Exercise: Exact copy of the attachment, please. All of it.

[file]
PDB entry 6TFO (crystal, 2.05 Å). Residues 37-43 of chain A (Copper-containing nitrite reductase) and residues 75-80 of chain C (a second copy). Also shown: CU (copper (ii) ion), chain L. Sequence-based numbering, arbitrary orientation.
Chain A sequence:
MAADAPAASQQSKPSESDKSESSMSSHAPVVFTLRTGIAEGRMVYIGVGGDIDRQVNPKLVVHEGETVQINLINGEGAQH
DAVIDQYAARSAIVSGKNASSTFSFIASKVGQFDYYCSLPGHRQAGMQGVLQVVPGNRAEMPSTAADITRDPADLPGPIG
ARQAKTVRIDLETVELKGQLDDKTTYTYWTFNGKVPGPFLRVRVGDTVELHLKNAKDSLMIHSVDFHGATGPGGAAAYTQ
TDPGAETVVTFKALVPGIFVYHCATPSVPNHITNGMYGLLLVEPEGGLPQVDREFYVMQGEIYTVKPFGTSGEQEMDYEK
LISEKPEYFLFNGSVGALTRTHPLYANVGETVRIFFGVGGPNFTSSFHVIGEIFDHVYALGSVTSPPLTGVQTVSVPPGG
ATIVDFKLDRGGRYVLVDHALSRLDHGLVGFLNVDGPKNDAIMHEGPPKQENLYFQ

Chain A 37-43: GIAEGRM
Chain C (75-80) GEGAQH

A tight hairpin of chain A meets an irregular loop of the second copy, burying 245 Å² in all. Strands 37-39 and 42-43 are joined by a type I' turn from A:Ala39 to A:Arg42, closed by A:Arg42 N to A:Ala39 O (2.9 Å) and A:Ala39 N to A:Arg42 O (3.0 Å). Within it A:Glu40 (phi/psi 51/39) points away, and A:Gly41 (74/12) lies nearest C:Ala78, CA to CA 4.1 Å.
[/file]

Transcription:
PDB entry 6TFO (crystal, 2.05 Å). Residues 37-43 of chain A (Copper-containing nitrite reductase) and residues 75-80 of chain C (a second copy). Also shown: CU (copper (ii) ion), chain L. Sequence-based numbering, arbitrary orientation.
Chain A sequence:
MAADAPAASQQSKPSESDKSESSMSSHAPVVFTLRTGIAEGRMVYIGVGGDIDRQVNPKLVVHEGETVQINLINGEGAQH
DAVIDQYAARSAIVSGKNASSTFSFIASKVGQFDYYCSLPGHRQAGMQGVLQVVPGNRAEMPSTAADITRDPADLPGPIG
ARQAKTVRIDLETVELKGQLDDKTTYTYWTFNGKVPGPFLRVRVGDTVELHLKNAKDSLMIHSVDFHGATGPGGAAAYTQ
TDPGAETVVTFKALVPGIFVYHCATPSVPNHITNGMYGLLLVEPEGGLPQVDREFYVMQGEIYTVKPFGTSGEQEMDYEK
LISEKPEYFLFNGSVGALTRTHPLYANVGETVRIFFGVGGPNFTSSFHVIGEIFDHVYALGSVTSPPLTGVQTVSVPPGG
ATIVDFKLDRGGRYVLVDHALSRLDHGLVGFLNVDGPKNDAIMHEGPPKQENLYFQ

Chain A 37-43: GIAEGRM
Chain C (75-80) GEGAQH

A tight hairpin of chain A meets an irregular loop of the second copy, burying 245 Å² in all. Strands 37-39 and 42-43 are joined by a type I' turn from A:Ala39 to A:Arg42, closed by A:Arg42 N to A:Ala39 O (2.9 Å) and A:Ala39 N to A:Arg42 O (3.0 Å). Within it A:Glu40 (phi/psi 51/39) points away, and A:Gly41 (74/12) lies nearest C:Ala78, CA to CA 4.1 Å.